An Inventory Tells Us About The Objects In The Cloverfields House c. 1784
The Cloverfields house is being rebuilt so that, in a few years, it will look pretty much as it did in 1784. It is in that year that wealthy planter, politician and Revolutionary War patriot, Colonel William Hemsley (1737-1812), is believed to have completed the decades-long redesign and expansion of his grandfather’s 1705 dwelling. While the current rebuilding takes place, the Cloverfields Preservation Foundation seeks to understand how Col. Hemsley furnished his ancestral home.
Historians and decorative arts specialists know the type of furniture and range of objects a family of the Hemsley’s status typically displayed in each room, but however deep their general knowledge of eighteenth-century decor, the answer to specific questions requires extensive research. To learn, for example, how many chairs the Hemsleys kept in the dining room, if they placed a carpet in the entry hall, or how many family members slept in a particular room, the Foundation’s research team is turning to historic estate inventories records.
Inventories, taken shortly after a person’s death as part of the probate process, list almost every object of value owned by the decedent, and provide the best, and usually only, source of information on a house’s historic furnishings. Estate inventories also reveal important information about agricultural practice, domestic production, and outbuildings. Did workers at Cloverfields make cheese, distill spirits, spin yarn, or make candles? Did the Hemsleys enjoy the luxury of an ice house? From the objects listed in Col. Hemsley’s inventory, the answer to those questions is “yes.”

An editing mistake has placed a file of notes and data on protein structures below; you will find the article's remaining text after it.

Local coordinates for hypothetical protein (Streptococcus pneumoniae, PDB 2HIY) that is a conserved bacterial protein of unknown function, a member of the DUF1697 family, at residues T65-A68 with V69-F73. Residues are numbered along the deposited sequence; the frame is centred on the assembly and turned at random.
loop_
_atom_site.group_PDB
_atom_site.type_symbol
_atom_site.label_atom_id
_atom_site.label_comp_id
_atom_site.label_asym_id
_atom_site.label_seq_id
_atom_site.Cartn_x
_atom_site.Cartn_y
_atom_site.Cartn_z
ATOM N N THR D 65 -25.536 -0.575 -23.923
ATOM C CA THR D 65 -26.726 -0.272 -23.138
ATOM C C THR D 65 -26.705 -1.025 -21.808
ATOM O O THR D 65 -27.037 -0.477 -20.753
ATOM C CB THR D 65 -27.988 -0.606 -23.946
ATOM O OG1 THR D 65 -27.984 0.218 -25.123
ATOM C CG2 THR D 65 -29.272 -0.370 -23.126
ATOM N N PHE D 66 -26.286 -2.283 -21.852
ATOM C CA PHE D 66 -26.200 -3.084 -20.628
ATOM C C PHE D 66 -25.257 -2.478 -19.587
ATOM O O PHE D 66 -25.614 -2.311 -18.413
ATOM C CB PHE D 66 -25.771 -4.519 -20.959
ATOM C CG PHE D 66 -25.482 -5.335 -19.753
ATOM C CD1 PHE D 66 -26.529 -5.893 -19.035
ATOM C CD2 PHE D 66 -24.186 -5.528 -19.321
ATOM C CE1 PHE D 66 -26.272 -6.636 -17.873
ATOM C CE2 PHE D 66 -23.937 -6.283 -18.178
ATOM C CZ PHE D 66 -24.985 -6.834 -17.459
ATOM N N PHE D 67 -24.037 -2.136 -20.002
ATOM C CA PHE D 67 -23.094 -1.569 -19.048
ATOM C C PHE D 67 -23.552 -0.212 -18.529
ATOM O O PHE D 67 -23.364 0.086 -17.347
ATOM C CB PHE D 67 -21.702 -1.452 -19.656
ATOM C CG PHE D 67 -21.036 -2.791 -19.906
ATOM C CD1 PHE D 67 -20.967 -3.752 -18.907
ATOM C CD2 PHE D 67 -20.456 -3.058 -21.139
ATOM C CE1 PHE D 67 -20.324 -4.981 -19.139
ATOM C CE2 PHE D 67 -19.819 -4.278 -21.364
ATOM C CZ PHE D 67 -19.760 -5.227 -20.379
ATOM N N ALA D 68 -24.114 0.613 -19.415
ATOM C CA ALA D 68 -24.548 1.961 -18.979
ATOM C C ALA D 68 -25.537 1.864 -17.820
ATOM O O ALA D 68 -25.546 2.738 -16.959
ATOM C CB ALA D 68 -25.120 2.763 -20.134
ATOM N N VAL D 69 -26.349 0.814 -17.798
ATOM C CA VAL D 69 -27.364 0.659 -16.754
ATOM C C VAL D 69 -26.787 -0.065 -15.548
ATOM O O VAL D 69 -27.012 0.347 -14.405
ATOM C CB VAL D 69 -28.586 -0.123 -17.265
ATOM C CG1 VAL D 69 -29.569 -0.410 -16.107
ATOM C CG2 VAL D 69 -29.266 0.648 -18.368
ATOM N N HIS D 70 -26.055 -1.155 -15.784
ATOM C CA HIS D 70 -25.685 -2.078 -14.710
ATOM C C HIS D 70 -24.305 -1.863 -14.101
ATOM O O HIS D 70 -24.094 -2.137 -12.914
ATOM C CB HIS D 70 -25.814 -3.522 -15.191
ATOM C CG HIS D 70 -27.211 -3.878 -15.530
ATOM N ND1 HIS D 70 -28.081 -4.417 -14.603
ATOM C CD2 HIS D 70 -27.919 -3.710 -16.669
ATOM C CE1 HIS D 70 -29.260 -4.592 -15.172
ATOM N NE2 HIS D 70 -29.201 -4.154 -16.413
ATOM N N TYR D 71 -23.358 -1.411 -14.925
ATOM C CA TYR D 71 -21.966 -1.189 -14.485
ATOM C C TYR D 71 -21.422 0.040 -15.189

Sherri Marsh Johns has been doing historical research for the Cloverfields Preservation Foundation. She is the principal investigator at Retrospect, LLC, a private consulting firm specializing in architectural documentation and historic preservation. She acquired Col. Hemsley’s 1813, twenty-three page, hand-written inventory from the Maryland State Archives and shared it with the project’s furnishings and decorative arts specialist, Heather Ersts.
Usually, inventories provide a room-by-room account of objects. In this case, however, assessors chose to arrange Hemsley’s belongings by category, for example listing all furniture, linens, or silverware, etc. together and in doing so, prevented Ersts from knowing where in the house the listed items were located.